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Matthew Parris

The Will of the People does not exist. It is the abominable snowman of politics

Matthew Parris offers Another Voice

19 May 2010

12:00 AM

19 May 2010

12:00 AM

I shall now attempt something in which I fully expect to fail. My pessimism is not unfounded. I’ve been trying to put across this case for 30 years, without ever seeing in my hearers’ eyes that glint of recognition that signals the successful communication of an idea.

Failure to convey an argument that I’m sure is important and right has been frustrating. But this is the fate of advocates of theories that challenge the very terms of a debate. The same difficulty is encountered by advocates for atheism; may well be encountered if the Hadron Collider in Geneva fails to verify the existence of the Higgs-Boson sub-atomic particle; and was among the reasons the miasma theory of the transmission of diseases lingered so stubbornly in the face of counterfactual evidence.

Advocacy struggles when central to its logic is the submission that something we take for granted, and around which a great web of related reasoning has been built, simply doesn’t exist. Even if forced to accept that the missing entity has not been usefully described, let alone proved, people will resist the conclusion that it doesn’t exist, preferring to protest that, though we all suspect it’s there, and though it surely must be there if there’s a perfectly good English word for it, it’s proving difficult to tie down.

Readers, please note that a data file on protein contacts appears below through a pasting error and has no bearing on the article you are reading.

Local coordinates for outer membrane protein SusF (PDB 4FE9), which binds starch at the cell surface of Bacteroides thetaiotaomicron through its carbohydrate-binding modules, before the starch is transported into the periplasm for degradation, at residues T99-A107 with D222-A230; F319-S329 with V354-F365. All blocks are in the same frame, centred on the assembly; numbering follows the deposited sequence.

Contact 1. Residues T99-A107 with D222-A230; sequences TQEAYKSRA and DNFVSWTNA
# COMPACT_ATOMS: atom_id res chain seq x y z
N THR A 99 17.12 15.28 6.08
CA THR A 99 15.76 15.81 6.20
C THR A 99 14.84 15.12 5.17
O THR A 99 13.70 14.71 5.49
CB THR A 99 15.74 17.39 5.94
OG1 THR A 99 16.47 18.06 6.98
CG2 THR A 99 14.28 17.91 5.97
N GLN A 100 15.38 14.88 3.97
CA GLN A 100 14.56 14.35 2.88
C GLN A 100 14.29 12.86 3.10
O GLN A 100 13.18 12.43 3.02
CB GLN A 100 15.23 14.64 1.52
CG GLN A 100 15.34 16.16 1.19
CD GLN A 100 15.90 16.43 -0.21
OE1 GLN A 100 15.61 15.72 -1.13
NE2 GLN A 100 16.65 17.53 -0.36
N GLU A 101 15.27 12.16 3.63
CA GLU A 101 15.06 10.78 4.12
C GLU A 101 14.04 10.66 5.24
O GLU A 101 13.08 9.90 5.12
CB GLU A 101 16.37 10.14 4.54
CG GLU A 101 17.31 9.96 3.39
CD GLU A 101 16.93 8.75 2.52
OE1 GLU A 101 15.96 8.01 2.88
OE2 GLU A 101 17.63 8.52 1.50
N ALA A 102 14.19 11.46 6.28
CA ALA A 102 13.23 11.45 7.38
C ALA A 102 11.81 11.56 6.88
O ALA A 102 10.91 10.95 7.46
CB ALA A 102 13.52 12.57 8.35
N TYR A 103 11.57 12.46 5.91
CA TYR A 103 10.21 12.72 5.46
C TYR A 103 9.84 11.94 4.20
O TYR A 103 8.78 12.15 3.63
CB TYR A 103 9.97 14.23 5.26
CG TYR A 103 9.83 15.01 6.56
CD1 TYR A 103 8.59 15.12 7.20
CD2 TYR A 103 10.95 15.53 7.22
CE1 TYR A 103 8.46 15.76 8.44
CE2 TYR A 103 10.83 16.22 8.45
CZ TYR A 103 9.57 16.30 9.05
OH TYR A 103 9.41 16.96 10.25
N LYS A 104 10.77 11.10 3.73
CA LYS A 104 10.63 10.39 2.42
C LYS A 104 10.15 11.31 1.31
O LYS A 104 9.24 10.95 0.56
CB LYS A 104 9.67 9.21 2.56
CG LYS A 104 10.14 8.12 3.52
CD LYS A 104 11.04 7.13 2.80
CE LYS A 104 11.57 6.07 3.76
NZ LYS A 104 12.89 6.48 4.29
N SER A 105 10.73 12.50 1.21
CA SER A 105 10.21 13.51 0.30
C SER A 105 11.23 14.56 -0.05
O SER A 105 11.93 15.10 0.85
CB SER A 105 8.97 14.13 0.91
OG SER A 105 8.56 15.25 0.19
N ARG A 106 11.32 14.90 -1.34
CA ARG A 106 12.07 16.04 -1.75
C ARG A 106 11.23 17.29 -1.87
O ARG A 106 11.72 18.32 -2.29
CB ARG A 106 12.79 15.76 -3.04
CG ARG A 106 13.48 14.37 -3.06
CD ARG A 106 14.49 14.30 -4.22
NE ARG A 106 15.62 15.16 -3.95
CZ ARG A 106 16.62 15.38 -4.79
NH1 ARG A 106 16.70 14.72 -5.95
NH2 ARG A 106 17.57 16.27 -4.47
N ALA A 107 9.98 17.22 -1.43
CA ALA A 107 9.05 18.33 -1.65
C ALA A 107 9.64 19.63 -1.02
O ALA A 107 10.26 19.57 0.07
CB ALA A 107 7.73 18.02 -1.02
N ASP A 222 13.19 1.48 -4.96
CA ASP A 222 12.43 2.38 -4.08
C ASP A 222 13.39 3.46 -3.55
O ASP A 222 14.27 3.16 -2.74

And so to the current argument about changes (or ‘reforms’) to Britain’s voting system. My submission is this: that the Will Of The People (WOTP) does not exist. There is no such thing. The WOTP is a fiction, a mirage, a conceptual void, a construction as fanciful as the creation of ploughs, scorpions and huntsmen out of the random dots of stars in the night sky. Once we accept that there is no such animal as the WOTP, the secondary debate about how most accurately to represent it simply falls away; and we become able to ask more practical questions about the right relationship between the many and often conflicting wishes and opinions of many people, and the structures of their governance.